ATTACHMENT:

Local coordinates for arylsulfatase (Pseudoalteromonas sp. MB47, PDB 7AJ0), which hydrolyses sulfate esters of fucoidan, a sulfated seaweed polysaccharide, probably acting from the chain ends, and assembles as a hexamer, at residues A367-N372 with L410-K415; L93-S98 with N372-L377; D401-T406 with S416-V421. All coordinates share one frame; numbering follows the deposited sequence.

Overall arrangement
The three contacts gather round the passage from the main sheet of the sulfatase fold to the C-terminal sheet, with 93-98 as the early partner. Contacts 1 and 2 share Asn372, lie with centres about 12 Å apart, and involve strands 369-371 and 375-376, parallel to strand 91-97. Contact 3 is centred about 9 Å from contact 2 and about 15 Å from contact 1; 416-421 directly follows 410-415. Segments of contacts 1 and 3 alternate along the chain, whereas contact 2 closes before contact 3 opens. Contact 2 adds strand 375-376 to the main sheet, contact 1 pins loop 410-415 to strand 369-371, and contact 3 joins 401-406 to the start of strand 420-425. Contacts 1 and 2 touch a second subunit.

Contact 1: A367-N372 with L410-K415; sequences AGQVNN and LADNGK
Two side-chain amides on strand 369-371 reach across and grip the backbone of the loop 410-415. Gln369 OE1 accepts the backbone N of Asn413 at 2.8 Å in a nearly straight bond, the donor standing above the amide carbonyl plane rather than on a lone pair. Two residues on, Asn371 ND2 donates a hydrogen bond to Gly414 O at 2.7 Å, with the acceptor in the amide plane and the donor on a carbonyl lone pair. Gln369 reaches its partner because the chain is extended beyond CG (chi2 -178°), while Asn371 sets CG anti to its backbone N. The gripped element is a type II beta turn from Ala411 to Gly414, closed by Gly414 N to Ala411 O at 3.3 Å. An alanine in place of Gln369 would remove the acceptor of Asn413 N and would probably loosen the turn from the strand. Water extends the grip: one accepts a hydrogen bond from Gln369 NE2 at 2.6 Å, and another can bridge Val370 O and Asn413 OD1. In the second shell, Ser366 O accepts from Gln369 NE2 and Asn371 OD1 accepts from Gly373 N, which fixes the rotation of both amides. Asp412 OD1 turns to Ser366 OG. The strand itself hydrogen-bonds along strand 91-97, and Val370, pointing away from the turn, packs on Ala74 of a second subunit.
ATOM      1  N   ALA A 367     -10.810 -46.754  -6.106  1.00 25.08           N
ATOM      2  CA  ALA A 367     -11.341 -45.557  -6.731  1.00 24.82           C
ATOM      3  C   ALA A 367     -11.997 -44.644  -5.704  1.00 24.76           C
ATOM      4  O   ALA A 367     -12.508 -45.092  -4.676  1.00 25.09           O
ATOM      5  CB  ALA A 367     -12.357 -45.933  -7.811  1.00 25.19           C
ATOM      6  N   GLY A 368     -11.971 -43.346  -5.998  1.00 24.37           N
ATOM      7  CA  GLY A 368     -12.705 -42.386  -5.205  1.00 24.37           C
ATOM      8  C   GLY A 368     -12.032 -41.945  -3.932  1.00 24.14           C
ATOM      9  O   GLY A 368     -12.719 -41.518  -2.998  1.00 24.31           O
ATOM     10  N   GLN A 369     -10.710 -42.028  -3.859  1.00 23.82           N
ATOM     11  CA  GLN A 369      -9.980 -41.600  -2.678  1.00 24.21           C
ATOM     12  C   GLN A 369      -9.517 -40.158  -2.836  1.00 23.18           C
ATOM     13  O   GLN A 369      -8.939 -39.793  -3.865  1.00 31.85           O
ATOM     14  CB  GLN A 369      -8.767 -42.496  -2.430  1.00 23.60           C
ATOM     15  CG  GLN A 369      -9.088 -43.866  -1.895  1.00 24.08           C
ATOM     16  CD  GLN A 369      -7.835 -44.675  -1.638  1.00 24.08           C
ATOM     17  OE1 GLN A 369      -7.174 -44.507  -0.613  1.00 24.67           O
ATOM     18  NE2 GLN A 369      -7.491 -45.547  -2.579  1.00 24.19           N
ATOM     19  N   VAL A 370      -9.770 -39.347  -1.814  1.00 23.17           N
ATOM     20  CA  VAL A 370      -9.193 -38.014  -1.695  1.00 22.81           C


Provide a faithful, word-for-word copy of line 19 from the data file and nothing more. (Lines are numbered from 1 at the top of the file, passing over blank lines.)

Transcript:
ATOM     14  CB  GLN A 369      -8.767 -42.496  -2.430  1.00 23.60           C